It’s not just higher prices facing consumers – the money they use to pay those higher prices is crumbling before their eyes. Inflation has often been called the ‘invisible thief’ because it reduces the purchasing power of fiat money without people noticing. The difference this subtle thievery makes can be seen in all kinds of ways. The Pound Sterling has had an inflation rate averaging 5.75%/year since 1970, a cumulative price increase of 1,728.22%. What could be purchased for £1 in 1970 would require £18.28 today, simple because of inflation.

One way of combatting inflation is to use gold as money. One source suggests that when measured in Pounds Sterling, UK Houses are over 100 times more expensive than they were in the early 1950s. But measured in gold, house prices are about the same today as in 1952.

The ‘Autumn Statement’ by Chancellor Jeremy Hunt, signalled a major reverse of the proposals of his predecessor, Kwasi Kwarteng. This statement is one of the two statements the UK Treasury makes each year to Parliament upon publication of economic forecasts. Instead of a set of lavish reductions in taxation, the UK is now embarked on a subtle change to the way in which the government borrows money; no longer will the government pursue a target of avoiding borrowing for current spending, but instead will operate an all-purpose borrowing target. This means that targets can be hit by cutting investment spending and reducing capital budgets, which are politically easier to take an axe to than day-to-day spending on public services. His language was all about growth and investment, but the message was all about slowing public spending and higher taxes. The so-called ‘windfall’ taxes on oil and gas companies will go up from 25% to 35% from next year and a 45% levy on electricity generators will be introduced. The top rate of income tax is lowered from £150,000 to £124,140 a year. “We want Scandinavian quality with Singaporean efficiency” said Hunt, in relation to the National Health Service (NHS) but it could stand for his speech generally. He promised to turn the UK “into the world’s next Silicon Valley”.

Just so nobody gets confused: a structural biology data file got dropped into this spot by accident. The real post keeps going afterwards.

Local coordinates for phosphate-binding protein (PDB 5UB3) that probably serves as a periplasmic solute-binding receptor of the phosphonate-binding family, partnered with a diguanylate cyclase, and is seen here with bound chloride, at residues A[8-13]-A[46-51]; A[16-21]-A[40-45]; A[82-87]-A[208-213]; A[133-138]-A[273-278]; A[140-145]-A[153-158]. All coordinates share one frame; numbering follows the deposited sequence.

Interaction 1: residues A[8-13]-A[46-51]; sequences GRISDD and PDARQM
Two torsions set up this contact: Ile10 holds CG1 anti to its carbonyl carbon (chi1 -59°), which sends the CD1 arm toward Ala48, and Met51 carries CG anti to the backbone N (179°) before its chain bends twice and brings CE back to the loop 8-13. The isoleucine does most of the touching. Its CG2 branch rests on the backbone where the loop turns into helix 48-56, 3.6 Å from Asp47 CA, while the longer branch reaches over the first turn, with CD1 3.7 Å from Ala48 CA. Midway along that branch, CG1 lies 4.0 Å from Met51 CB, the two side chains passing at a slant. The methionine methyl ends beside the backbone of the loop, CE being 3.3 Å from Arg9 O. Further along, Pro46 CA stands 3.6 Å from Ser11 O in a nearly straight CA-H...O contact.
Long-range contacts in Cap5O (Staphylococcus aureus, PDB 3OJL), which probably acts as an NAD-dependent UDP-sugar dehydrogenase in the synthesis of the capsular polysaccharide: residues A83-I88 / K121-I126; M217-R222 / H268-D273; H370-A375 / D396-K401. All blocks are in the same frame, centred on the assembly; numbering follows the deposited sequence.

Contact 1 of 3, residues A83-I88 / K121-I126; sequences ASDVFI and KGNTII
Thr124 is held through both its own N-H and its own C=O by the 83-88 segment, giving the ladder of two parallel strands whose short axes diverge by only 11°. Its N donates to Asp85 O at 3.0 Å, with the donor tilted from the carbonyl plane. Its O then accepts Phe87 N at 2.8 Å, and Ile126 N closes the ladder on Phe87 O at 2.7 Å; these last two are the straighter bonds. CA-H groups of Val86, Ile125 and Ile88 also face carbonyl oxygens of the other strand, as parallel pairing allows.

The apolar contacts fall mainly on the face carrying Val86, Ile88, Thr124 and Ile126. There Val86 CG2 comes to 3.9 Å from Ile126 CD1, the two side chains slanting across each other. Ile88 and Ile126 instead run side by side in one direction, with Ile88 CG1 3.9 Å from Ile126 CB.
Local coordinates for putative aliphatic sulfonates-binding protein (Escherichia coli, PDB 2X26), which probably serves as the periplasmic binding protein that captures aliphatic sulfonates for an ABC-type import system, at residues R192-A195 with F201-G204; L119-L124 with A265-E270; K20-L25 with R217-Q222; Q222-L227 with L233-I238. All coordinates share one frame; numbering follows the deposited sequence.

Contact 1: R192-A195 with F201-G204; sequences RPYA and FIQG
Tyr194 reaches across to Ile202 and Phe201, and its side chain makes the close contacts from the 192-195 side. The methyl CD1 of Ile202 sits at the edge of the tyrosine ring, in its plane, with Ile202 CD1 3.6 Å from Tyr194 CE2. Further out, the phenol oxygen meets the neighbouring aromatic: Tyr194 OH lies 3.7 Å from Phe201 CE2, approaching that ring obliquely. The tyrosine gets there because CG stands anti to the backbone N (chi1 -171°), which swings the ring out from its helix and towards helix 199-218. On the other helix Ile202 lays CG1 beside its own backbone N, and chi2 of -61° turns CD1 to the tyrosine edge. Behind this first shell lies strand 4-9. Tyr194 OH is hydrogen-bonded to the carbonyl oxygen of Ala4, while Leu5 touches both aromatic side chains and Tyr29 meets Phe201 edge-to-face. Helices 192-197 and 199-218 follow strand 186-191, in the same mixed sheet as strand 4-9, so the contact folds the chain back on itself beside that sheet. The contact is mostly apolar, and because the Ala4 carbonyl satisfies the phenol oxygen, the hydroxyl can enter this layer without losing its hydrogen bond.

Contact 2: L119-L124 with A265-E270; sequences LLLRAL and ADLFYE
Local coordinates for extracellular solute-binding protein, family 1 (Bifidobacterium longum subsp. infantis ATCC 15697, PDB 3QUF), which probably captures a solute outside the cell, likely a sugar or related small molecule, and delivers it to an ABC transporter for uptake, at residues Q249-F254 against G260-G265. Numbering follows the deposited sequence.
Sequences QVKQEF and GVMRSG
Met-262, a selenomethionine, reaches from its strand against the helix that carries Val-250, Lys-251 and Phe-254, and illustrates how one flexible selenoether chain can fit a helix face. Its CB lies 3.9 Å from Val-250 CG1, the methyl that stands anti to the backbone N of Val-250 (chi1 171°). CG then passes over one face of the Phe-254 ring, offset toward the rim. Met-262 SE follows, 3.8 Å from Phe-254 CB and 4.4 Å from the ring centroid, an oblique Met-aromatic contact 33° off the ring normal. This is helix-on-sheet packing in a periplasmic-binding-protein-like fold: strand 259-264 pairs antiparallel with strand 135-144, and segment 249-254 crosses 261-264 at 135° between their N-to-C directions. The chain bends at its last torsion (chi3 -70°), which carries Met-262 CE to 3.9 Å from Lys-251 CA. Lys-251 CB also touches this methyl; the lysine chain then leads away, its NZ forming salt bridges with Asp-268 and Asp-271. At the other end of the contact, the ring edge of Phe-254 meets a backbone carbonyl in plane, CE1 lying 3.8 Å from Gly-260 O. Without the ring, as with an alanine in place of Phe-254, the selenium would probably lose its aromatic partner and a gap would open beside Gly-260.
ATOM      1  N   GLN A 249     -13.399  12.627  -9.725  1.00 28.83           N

Before he spoke, Hunt acknowledged that the Office for Budget Responsibility (OBR), a non-departmental public body funded by the UK Treasury, which provides independent economic forecasts and independent analysis of the public finances, said the UK is in a recession. In 2023 the OBR forecast that the economy will contract by 1.4%; unemployment will rise to almost 5% in 2024 said the OBR.

Hunt’s statement was less controversial than his predecessor’s, which threw financial markets into turmoil. He said that the government announced “fifty-five billion [pounds] of tax rises and spending cuts” – he even mentioned the need for “sound money” at one point. But with inflation further to run, and a recession already upon the country, that reference to ‘sound money’ seems flimsy. Next year will inescapably be harsh for the majority of British people.

At Glint, we make every effort to demonstrate a balanced conversation between gold, crypto and fiat currencies when it comes to purchasing power and, while we strongly believe that gold is the fairest and most reliable currency on the planet, we need to point out that it isn’t 100% risk free. While we have seen a steady increase over time, the value of gold can fall, which means that its purchasing power can also decline.